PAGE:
IATE Term of the week: Precariousness

October 14, 2016 12:42 pm

IATE Term of the Week: Precariousnessprecariousness

From last Friday´s euphoria we have no choice but to abruptly change our mood and to look to Haiti. The term of this week wants to focus on the dramatic precariousness affecting Haitian inhabitants in the aftermath of Hurricane Matthew.

The hurricane has been the worst natural disaster to strike this Caribbean island since the earthquake of 2010: the deaths and injuries, the number of people still stranded, the cases of cholera contracted in the week since winds of 145 miles an hour blew the country back to a tragically familiar state of disaster. Precarious living conditions for most of its people makes it particularly vulnerable to natural disasters.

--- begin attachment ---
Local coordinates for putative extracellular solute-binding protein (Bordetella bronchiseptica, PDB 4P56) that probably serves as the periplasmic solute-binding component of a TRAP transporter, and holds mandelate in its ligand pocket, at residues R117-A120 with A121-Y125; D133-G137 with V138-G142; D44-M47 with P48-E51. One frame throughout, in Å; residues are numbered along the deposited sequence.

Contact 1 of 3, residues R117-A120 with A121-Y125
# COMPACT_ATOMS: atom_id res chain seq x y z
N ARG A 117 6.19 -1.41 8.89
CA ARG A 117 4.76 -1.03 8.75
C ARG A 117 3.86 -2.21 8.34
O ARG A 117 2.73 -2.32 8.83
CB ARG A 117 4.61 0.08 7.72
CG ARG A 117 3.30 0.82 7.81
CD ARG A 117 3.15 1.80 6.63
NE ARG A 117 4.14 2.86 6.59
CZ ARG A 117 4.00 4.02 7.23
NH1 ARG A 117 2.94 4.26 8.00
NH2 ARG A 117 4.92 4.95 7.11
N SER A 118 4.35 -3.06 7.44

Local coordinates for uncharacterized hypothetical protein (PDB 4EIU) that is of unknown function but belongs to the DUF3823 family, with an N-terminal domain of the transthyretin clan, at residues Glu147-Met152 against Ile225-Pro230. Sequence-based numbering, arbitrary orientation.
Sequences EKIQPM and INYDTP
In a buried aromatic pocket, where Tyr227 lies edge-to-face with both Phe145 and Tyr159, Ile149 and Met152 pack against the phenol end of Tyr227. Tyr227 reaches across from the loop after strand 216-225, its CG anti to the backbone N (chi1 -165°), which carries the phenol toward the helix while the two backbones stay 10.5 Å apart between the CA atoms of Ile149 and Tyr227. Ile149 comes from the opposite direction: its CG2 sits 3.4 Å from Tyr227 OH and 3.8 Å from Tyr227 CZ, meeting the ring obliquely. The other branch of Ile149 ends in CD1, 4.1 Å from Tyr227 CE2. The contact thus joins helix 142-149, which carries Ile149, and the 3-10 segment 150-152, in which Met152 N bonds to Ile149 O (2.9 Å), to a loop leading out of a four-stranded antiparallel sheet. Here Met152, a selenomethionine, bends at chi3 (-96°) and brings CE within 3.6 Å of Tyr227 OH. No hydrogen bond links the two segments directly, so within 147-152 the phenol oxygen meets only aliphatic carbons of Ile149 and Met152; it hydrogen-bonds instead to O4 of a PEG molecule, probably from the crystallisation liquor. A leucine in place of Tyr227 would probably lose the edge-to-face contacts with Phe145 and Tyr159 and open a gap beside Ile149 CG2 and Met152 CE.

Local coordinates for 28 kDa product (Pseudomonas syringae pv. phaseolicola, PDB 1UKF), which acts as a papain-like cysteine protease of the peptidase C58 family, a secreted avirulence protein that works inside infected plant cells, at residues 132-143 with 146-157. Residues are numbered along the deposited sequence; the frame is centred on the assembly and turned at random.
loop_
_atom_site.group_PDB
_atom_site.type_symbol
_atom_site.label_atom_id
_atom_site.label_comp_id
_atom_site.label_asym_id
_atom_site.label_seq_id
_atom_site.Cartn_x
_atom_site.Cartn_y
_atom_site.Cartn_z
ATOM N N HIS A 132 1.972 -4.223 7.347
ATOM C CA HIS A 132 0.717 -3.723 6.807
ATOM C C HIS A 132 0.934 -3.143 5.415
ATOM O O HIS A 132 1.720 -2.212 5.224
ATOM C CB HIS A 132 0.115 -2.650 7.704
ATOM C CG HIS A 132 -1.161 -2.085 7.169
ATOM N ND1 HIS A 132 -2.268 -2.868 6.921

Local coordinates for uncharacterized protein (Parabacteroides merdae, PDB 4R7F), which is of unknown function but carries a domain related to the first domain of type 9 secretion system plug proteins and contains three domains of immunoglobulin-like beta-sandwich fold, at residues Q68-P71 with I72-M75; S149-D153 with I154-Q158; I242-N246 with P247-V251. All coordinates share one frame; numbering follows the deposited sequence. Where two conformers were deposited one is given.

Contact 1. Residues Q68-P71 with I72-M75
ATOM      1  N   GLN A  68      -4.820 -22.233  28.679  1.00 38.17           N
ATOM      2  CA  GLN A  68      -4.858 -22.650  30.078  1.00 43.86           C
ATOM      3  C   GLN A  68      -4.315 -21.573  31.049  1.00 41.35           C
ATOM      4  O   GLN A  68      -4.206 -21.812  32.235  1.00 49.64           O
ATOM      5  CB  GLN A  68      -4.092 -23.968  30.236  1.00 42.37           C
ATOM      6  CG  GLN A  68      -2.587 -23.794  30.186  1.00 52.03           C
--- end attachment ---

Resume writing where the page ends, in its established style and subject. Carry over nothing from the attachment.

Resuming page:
But what does precariousness exactly mean? Here the results provided by IATE:

precariousness iate









Precariousness, as a noun, step to the adjective precarious. So, our Term of the week refers directly to the quality/ characteristic of being unstable because of “the lack of resources or financial means, according to the Dictionary of the Spanish Royal Academy. A wide definition which allows this term to ‘fit’ in a variety of contexts as detailed in the IATE data base.

To know more about its etymologic origin we have to look back to Latin:

Precarious (adj)
From Latin precarius “obtained by asking or praying,” from prex (genitive precis) “entreaty, prayer”. Notion of “dependent on the will of another” led to extended sense “risky, dangerous, uncertain” (1680s). Related: Precariously; precariousness.

Contribute to IATE! Update the term in your language. A terminologist for the respective language will revise your answer and decide whether to validate them. Given the implications of the process, a delay is to be expected.

Written by Ana Baudot – Journalist and Social media manager.
Communication Trainee. Terminology Coordination Unit of the European Parliament in Luxembourg.



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